The Utah bill, on the other hand, allows public agencies to use facial recognition as long as certain guidelines are followed. Most notably, law enforcement officers must submit a written request before performing a facial recognition search, and must be able to provide a valid reason for doing so. for financial institutions.
Specifically, the FTC will be more closely monitoring all companies covered by the Children’s Online Privacy Protection Act of 1998 (COPPA), with particular attention to ed tech, to ensure that children have access to educational tools without being subject to surveillance capitalism.
Hearings in Wyoming this week. Go to this page and click on the 11/2/2020 meeting details. The section of interest is the 9:30 am (Wyoming time) discussion on Disclosure of private cryptographic keys.
In this article, we’ll try to summarize the key points surrounding the infrastructure bill and the effect it has on crypto.
January Walker is running for office in Utah’s 4th district
FTC begins a process around regulating Commercial Surveillance and ensuring Data Security
The comments on its 95 questions are due October 21.
See the comments Kaliya made in her 2 min along with links to the questions and more information about the process.
USCIS make public announcement about their plants to use Verifiable Credentials for Immigration credentials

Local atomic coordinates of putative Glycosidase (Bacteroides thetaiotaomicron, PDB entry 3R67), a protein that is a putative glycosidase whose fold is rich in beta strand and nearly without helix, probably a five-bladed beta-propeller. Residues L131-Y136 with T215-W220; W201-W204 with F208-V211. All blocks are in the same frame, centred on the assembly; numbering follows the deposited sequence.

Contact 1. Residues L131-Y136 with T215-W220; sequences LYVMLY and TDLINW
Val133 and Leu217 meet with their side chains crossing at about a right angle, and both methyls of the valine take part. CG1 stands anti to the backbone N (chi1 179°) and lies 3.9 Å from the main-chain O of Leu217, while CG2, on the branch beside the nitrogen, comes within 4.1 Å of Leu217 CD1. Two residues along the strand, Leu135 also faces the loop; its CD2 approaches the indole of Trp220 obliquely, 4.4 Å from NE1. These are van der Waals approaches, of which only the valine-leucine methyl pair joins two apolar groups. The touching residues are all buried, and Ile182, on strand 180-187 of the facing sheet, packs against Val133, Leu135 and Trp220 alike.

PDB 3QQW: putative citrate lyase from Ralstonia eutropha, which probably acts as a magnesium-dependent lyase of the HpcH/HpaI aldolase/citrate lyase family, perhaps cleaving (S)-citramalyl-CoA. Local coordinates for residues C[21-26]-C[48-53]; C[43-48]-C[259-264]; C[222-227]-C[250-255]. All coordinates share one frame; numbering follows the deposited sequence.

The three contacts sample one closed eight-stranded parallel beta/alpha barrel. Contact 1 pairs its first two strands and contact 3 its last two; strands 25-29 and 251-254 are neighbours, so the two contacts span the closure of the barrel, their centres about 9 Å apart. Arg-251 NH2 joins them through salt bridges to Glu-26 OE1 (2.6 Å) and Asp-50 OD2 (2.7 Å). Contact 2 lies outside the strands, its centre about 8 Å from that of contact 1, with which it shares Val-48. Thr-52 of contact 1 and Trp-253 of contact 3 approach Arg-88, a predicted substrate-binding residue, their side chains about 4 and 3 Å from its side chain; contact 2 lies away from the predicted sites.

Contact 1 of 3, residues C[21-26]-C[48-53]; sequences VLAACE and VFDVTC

Very interesting #FedID presentation on @USCIS plans for digital immigration credentials. Looking to use the @w3c Verifiable Credentials standard - this may be the first use of VCs at scale in the US government.
Self-Sovereign Identity and each individual’s responsibility to safeguard their identity are crucial for the protection of personal data.
The IRS will use ID.me’s authentication and identity proofing service exclusively starting sometime this summer. The identity proofing portion employs facial scanning by a third party, causing some concern.
If you created an online account to manage your tax records with the U.S. Internal Revenue Service (IRS), those login credentials will cease to work later this year. The agency says that by the summer of 2022, the only way to log in to irs.gov will be through ID.me
While it is not clear why the IRS would relinquish this extremely sensitive capability in its entirety to a single, private-sector entity using a proprietary solution, there are clues
Excelsior Pass Plus will be compatible with the globally recognized SMART Health Cards Framework developed by VCI. VCI is a coalition of 570 public and private organizations including major health networks and Microsoft.
One key aspect outlined in Section 4 of the Executive Order (EO) is securing the software supply chain. At issue here is the reality that the U.S. federal government—like nearly any other organization on the planet that uses computer technology in any form—relies on not just one but numerous types of software to process data and run operational equipment.
The Blockchain Research Institute™, in collaboration with the Washington DC based Chamber of Digital Commerce and other experts have produced a 120-page report on how the Biden-Harris administration could reimagine US technology strategy and policy—and take action to implement it.